Labeling functions allow us to programmatically incorporate domain knowledge into the labeling process. Similar to expert systems, which are still in place in many companies. We can do this with programming languages like Python. A domain expert has a mental model in his mind, of how and why he would label things in a certain way. In the field of natural language processing, this could be certain words, the structure of sentences, or the author of a text. All of these can be expressed programmatically. Let’s imagine that we want to build a classifier to detect clickbait. We would quickly notice that a lot of clickbait starts with a number and that clickbait often addresses the reader directly. We could incorporate this simply with just a few lines of code:

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These labeling functions won’t be perfect, but as long as they are better than guessing, we’ve already gained something. In the iterative process of getting labels, these functions can also be improved and debugged later on as we gain more insights into our data.

Active learner

Active learning is a technique used to select the most informative examples from a large unlabeled dataset to be labeled by a human annotator. The goal is to select examples that will provide the most value in improving the model's performance while minimizing the number of examples that need to be labeled. This approach can be especially useful when labeled data is scarce or expensive to obtain. It involves iteratively training a model on a small subset of labeled data, selecting the most informative examples to label, and retraining the model on the expanded labeled dataset. This process can be repeated until the model's performance reaches a desired level or the budget for labeling is exhausted.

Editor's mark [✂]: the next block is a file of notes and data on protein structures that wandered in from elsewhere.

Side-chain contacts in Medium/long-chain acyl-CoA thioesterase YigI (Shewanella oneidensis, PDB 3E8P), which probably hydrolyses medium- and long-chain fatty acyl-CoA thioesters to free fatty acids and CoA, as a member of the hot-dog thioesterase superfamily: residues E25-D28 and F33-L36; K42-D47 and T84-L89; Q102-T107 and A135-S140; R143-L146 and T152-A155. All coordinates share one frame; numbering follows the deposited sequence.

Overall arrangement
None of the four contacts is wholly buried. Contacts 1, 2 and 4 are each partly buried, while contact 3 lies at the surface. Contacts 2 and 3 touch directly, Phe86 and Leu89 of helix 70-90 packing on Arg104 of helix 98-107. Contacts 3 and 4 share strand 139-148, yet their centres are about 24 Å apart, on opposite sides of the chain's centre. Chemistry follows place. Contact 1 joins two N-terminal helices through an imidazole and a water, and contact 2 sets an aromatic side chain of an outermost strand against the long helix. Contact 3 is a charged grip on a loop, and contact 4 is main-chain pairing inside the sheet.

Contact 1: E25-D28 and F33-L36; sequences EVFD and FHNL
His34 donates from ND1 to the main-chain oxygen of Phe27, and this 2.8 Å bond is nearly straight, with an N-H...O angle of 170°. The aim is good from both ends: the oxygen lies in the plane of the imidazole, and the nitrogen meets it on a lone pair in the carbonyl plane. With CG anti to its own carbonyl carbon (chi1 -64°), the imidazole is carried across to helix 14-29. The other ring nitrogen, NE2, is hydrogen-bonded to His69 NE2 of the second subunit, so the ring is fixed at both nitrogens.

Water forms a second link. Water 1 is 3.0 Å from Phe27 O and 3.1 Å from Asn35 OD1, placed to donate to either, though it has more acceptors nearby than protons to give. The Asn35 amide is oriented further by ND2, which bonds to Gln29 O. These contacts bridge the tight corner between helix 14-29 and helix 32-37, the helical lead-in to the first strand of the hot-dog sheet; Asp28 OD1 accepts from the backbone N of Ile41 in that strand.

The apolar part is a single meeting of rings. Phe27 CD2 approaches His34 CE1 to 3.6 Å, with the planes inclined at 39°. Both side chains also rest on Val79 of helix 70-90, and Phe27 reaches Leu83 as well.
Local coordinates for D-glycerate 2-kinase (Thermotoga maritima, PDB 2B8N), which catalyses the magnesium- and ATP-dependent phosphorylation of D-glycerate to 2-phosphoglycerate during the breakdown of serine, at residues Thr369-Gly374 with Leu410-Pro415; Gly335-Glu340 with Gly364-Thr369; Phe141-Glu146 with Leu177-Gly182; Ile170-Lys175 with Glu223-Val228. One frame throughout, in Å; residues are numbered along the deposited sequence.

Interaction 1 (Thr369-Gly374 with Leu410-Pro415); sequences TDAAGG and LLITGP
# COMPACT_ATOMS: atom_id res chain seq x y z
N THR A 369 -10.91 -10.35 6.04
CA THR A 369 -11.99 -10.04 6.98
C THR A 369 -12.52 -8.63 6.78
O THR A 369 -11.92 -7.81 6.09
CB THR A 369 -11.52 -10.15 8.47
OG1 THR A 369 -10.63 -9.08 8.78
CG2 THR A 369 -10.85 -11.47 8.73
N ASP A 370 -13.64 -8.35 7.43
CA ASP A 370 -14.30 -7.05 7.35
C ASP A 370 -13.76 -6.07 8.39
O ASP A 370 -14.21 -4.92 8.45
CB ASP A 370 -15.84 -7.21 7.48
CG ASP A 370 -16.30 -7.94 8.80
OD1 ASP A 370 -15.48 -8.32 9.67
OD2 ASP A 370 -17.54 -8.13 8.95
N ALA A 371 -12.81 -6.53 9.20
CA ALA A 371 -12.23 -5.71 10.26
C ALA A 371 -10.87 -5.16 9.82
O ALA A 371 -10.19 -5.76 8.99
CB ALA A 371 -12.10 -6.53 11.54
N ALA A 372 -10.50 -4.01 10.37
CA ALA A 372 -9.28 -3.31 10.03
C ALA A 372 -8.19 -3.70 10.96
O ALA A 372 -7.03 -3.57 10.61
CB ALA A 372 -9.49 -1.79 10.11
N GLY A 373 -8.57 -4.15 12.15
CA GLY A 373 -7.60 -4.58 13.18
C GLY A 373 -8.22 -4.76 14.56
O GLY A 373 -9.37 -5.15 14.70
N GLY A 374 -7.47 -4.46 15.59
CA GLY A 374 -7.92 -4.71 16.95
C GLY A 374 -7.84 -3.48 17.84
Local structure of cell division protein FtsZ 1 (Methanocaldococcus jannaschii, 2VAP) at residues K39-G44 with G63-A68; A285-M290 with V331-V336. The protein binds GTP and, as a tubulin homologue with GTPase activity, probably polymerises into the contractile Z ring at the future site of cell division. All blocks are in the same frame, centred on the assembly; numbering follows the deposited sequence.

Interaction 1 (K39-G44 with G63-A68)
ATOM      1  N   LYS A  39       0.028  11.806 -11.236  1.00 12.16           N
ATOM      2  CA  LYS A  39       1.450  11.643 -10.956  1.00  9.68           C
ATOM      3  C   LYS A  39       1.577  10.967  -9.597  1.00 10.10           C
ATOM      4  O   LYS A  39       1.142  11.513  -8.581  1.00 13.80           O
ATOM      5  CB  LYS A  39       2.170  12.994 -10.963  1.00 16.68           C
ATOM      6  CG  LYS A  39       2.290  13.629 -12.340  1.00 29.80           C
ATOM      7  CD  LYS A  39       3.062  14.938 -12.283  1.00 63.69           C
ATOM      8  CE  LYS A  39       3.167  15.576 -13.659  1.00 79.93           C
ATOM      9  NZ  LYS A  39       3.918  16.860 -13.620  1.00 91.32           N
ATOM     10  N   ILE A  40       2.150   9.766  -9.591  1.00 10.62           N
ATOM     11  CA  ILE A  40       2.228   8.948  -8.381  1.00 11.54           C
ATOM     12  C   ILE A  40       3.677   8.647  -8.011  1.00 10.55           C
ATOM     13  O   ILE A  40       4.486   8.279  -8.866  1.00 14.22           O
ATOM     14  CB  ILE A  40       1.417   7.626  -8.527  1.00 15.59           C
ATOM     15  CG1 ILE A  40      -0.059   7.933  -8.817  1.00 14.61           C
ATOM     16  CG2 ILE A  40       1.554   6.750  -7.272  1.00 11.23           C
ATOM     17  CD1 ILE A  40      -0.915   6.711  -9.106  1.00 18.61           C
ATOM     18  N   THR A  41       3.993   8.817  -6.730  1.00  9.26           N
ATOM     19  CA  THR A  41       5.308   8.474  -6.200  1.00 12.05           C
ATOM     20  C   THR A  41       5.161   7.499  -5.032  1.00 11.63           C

This is especially powerful if we use this in combination with pre-trained transformer models to embed out text data. These models handle all of the heavy-lifting during the active learning part, so that we can quickly get accurate results, even if we don’t have tons of data available.

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Zero-shot classification

Zero-shot classification allows us to label data without having to explicitly train a model on that particular task or domain. Instead, we can use a pre-trained language model, such as BERT or GPT-3, that has been trained on a large corpus of text to generate labels for new, unseen data.